Area T: Turbulence and boundary layer
In Area T oceanographers and meteorologists work on small-scale turbulent and boundary layer processes in ocean and atmosphere. The term boundary layer describes the areas at the top or bottom in the ocean or atmosphere. The focus in Area T is on the boundary layer processes at the ocean's surface and bottom boundaries.
Combining experiments with simulations
Scientists in Area T use experiments as well as simulations to investigate the ocean and atmosphere. High-resolution measurements are used e.g. to construct horizontal and vertical wavenumber power spectra or to construct energetically consistent parameterizations of energy transfers. Furthermore, observations with high-resolution data and simulations help assessing the mixing processes active in a descending gravity plume.
Specific research questions in Area T are:
- How to quantify and parameterise stratified turbulence in the atmosphere?
- What are processes, energy transfers and interactions between small-scale turbulence, gravity waves and eddies in the surface and bottom boundary layers of the ocean?
Burchard, H., Basdurak, N. B., Gräwe, U., Knoll, M., Mohrholz, V. & Müller, S. (2017). Salinity inversions in the thermocline under upwelling favorable winds. Geophys. Res. Lett., 44, doi:10.1002/2016GL072101.
Becker, E. and Vadas, S. L. (2018). Secondary Gravity Waves in the Winter Mesosphere: Results From a High‐Resolution Global Circulation Model. J. Geophys. Res.-Atmos., 123(5), 2605-2627, https://doi.org/10.1002/2017JD027460.
North, R. P., Jochumsen, K. & Moritz, M. (2018). Entrainment and Energy Transfer Variability Along the Descending Path of the Denmark Strait Overflow Plume. J. Geophys. Res.-Oceans, 123(4), 2795-2807, doi: https://doi.org/10.1002/2018JC013821.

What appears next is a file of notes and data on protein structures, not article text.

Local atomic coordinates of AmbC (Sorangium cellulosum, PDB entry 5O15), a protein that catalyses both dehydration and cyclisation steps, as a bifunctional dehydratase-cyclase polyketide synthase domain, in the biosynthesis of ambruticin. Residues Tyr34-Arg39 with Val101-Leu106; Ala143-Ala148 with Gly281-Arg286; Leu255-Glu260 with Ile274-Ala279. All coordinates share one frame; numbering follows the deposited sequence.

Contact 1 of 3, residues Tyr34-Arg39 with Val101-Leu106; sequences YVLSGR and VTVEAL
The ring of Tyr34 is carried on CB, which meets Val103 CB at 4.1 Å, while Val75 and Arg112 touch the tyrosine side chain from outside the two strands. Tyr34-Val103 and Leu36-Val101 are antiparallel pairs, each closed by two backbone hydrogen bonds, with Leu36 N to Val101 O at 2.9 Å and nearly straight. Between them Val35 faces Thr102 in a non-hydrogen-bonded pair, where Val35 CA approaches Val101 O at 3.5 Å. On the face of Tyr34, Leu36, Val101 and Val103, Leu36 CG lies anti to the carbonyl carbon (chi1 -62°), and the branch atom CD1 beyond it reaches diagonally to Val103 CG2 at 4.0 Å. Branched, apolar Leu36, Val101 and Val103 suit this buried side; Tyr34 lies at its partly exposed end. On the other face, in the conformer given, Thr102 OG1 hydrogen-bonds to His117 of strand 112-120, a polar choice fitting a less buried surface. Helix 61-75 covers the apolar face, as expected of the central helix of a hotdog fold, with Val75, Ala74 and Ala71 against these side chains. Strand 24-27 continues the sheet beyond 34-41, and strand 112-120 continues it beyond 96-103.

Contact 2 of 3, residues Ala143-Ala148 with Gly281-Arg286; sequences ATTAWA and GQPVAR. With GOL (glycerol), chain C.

Schaefer-Rolffs, U. and Becker, E. (2018). Scale-invariant Formulation of Momentum Diffusion for High-Resolution Atmospheric Circulation Models , Mon. Weather Rev., 146, 1045-1062, doi:10.1175/MWR-D-17-0216.1 .
Vadas, S. L., Zhao, J., Chu, X. & E. Becker (2018). The excitation of secondary gravity waves from local body forces: Theory and observation. J. Geophys. Res.-Atmos., 123(17), 9296-9325, doi: https://doi.org/10.1029/2017JD027970.
MacCready, P., Geyer, W.R. & Burchard, H. (2018).Estuarine exchange flow is related to mixing through the salinity variance budget. J. Phys. Oceanogr., 48, 1375-1384, https://doi.org/10.1175/JPO-D-17-0266.1 .
Burchard, H., Bolding, K., Feistel, R., Gräwe, U., MacCready, P., Klingbeil, K., Mohrholz, V., Umlauf, L., & van der Lee, E. M. , (2018). The Knudsen theorem and the Total Exchange Flow analysis framework applied to the Baltic Sea, Prog. Oceanogr., 165, 268-286, doi: https://doi.org/10.1016/j.pocean.2018.04.004.
Schaefer-Rolffs, U. (2018). A comparison of different solutions for the Dynamic Smagorinsky Model applied in a GCM. Meteor. Z., 27, 249–261, doi: 10.1127/metz/2018/0885.
Schaefer-Rolffs, U. (2018). The scale invariance criterion for geophysical fluids. Eur. J. Mech. B-Fluid, Vol. 74, 92-98, https://doi.org/10.1016/j.euromechflu.2018.11.005.
Liang, X., and Losch, M. (2018). On the effects of increased vertical mixing on the Arctic Ocean and sea ice. J. Geophys. Res.-Oceans., 123, 9266–9282, doi: doi.org/10.1029/2018JC014303.